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1,700-Year-Old Inscription Discovered

May 7, 2019

by: Edgar Asher

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A 1,700-year-old Greek inscription referring to the city of Elusa (Hebrew: Halutza) has been discovered in archaeological excavations at Halutza National Park in the Negev.

The stone inscription is currently being studied by Prof. Leah Di Segni from the Hebrew University of Jerusalem. The name of the city of Elusa appears in several historical documents, including the Madaba Mosaic Map and the Nessana Papyri. However, this is the first time that the name of the city has been discovered at the site itself. The inscription mentions several Caesars of the Tetrarchy, which allows archaeologists to date it at around AD 300.

In the recent excavation season, a bathhouse and Byzantine church were also uncovered. The 131-foot-long [40-meter-long], three-aisled church contained an eastward apse whose vault was originally decorated with a glass mosaic. Its nave was decorated with marble. The bathhouse is a large, urban complex containing part of the furnace and caldarium (hot room).

Elusa was founded at the end of the fourth century BC as an important station along the Incense Road, the ancient trade route between Petra and Gaza. The city continued to develop, reaching its peak in the Byzantine period in the fourth to the mid-sixth centuries AD. In that period, it had tens of thousands of inhabitants and was the only city in the Negev.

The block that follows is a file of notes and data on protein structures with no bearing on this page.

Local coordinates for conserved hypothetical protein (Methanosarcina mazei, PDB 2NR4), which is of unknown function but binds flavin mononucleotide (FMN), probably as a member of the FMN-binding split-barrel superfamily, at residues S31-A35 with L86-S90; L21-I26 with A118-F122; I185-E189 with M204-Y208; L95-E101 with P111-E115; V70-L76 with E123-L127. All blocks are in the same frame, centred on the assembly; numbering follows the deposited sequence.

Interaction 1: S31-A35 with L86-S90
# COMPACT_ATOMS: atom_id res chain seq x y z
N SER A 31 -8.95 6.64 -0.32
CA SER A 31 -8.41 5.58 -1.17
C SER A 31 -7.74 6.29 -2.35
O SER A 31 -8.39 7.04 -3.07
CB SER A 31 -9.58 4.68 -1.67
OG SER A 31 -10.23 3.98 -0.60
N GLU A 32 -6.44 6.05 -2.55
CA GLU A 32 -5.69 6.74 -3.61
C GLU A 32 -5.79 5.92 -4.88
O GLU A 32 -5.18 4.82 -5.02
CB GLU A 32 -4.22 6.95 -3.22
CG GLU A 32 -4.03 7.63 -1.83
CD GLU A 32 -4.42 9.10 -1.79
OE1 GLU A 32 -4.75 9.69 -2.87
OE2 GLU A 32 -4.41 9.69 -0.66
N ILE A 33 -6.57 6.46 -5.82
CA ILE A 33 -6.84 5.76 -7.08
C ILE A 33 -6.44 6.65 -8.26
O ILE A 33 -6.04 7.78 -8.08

Researchers have succeeded in reconstructing the plan of the city and identifying its streets, which were often accompanied by porticoes and blocks of buildings. There were also nine churches, a huge peristyle building, possibly a market building and at least three pottery workshops.

According to Dr. Tali Erickson-Gini on behalf of the IAA [Israel Antiquities Authority], “The export of high-quality wine from the Negev Highlands in the Byzantine period was responsible for economic prosperity that affected the entire region. Elusa was an important station on the route used by Christian pilgrims on their way to and from Santa Katarina in southern Sinai…Much of the site is still hidden under the sand.”

Source: Excerpt from an article by Edgar Asher, Ashernet

Photo Credit: Ashernet

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